1.HIV-1 Integrase Strand Transfer Inhibitors with Reduced Susceptibility to Drug Resistant Mutant Integrases.
Zhao XZ, Smith SJ, Maskell DP1, Metifiot M2, Pye VE1, Fesen K2, Marchand C2, Pommier Y2, Cherepanov P1,3, Hughes SH2, Burke TR Jr. ACS Chem Biol. 2016 Apr 15;11(4):1074-81. doi: 10.1021/acschembio.5b00948. Epub 2016 Feb 5.
HIV integrase (IN) strand transfer inhibitors (INSTIs) are among the newest anti-AIDS drugs; however, mutant forms of IN can confer resistance. We developed noncytotoxic naphthyridine-containing INSTIs that retain low nanomolar IC50 values against HIV-1 variants harboring all of the major INSTI-resistant mutations. We found by analyzing crystal structures of inhibitors bound to the IN from the prototype foamy virus (PFV) that the most successful inhibitors show striking mimicry of the bound viral DNA prior to 3'-processing and the bound host DNA prior to strand transfer. Using this concept of "bi-substrate mimicry," we developed a new broadly effective inhibitor that not only mimics aspects of both the bound target and viral DNA but also more completely fills the space they would normally occupy. Maximizing shape complementarity and recapitulating structural components encompassing both of the IN DNA substrates could serve as a guiding principle for the development of new INSTIs.
2.Discovery of Novel HIV-1 Integrase Inhibitors Using QSAR-Based Virtual Screening of the NCI Open Database.
Ko GM, Garg R1, Bailey BA, Kumar S. Curr Comput Aided Drug Des. 2016 Apr 13. [Epub ahead of print]
Quantitative structure-activity relationship (QSAR) models can be used as a predictive tool for virtual screening of chemical libraries to identify novel drug candidates. We report the results of a study performed for descriptor selection, QSAR model development, and virtual screening for identifying novel HIV-1 integrase inhibitor candidates. A comparison of the performances of three evolutionary algorithms: differential evolution-binary particle swarm optimization (DE-BPSO), binary particle swarm optimization (BPSO), and genetic algorithms (GA) for descriptor selection showed that DE-BPSO has a significant performance improvement over BPSO and GA. Three QSAR models were developed from an ensemble of multiple linear regression (MLR), partial least squares (PLS), and extremely randomized trees (ERT) based models. These models were then used in consensus as a predictive tool for virtual screening of the National Cancer Institute (NCI) Open Database containing 265,242 compounds, of which six compounds were identified to be highly active (pIC_50>6).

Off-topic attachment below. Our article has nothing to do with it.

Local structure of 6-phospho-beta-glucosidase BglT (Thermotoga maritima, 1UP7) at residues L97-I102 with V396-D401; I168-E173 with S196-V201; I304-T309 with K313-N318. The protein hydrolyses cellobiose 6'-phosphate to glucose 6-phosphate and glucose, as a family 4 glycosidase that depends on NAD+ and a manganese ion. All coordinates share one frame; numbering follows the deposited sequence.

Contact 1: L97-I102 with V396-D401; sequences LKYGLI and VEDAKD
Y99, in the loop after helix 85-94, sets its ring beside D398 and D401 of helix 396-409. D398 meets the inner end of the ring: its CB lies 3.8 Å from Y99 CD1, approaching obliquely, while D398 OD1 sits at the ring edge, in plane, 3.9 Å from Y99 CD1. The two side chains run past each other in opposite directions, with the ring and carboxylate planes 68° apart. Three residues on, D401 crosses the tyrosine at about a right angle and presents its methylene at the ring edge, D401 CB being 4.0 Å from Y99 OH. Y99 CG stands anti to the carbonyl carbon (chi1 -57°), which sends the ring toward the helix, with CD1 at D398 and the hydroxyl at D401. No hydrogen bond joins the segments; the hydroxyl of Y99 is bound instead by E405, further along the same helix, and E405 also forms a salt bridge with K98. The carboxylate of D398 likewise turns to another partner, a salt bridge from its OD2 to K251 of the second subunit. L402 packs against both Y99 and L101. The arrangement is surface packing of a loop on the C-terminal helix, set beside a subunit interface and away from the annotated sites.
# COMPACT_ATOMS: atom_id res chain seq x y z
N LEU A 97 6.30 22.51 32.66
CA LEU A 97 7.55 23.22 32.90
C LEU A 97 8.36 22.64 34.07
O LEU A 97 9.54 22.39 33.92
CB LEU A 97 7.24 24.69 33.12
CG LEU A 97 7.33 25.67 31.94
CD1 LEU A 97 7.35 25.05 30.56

3.Methods for the Analyses of Inhibitor-Induced Aberrant Multimerization of HIV-1 Integrase.
Kessl JJ1, Sharma A2,3, Kvaratskhelia M2. Methods Mol Biol. 2016;1354:149-64. doi: 10.1007/978-1-4939-3046-3_10.
HIV-1 integrase (IN) is an important therapeutic target as its function is essential for the viral lifecycle. The discovery of multifunctional allosteric IN inhibitors or ALLINIs, which potently impair viral replication by promoting aberrant, higher order IN multimerization as well as inhibit IN interactions with its cellular cofactor, LEDGF/p75, has opened new venues to exploit IN multimerization as a therapeutic target. Furthermore, the recent discovery of multimerization selective IN inhibitors or MINIs, has provided new investigational probes to study the direct effects of aberrant IN multimerization in vitro and in infected cells. Here we describe three complementary methods designed to detect and quantify the effects of these new classes of inhibitors on IN multimerization. These methods include a homogenous time-resolved fluorescence-based assay which allows for measuring EC50 values for the inhibitor-induced aberrant IN multimerization, a dynamic light scattering-based assay which allows for monitoring the formation and sizes of oligomeric IN particles in a time-dependent manner, and a chemical cross-linking-based assay of interacting IN subunits which allows for the determination of IN oligomers in viral particles.
4.The Competitive Interplay between Allosteric HIV-1 Integrase Inhibitor BI/D and LEDGF/p75 during the Early Stage of HIV-1 Replication Adversely Affects Inhibitor Potency.
Feng L1, Dharmarajan V2, Serrao E3, Hoyte A1, Larue RC1, Slaughter A1, Sharma A1, Plumb MR1, Kessl JJ1, Fuchs JR4, Bushman FD5, Engelman AN3, Griffin PR2, Kvaratskhelia M1. ACS Chem Biol. 2016 Mar 2. [Epub ahead of print]
Allosteric HIV-1 integrase inhibitors (ALLINIs) have recently emerged as a promising class of antiretroviral agents and are currently in clinical trials. In infected cells, ALLINIs potently inhibit viral replication by impairing virus particle maturation but surprisingly exhibit a reduced EC50 for inhibiting HIV-1 integration in target cells. To better understand the reduced antiviral activity of ALLINIs during the early stage of HIV-1 replication, we investigated the competitive interplay between a potent representative ALLINI, BI/D, and LEDGF/p75 with HIV-1 integrase. While the principal binding sites of BI/D and LEDGF/p75 overlap at the integrase catalytic core domain dimer interface, we show that the inhibitor and the cellular cofactor induce markedly different multimerization patterns of full-length integrase. LEDGF/p75 stabilizes an integrase tetramer through the additional interactions with the integrase N-terminal domain, whereas BI/D induces protein-protein interactions in C-terminal segments that lead to aberrant, higher-order integrase multimerization.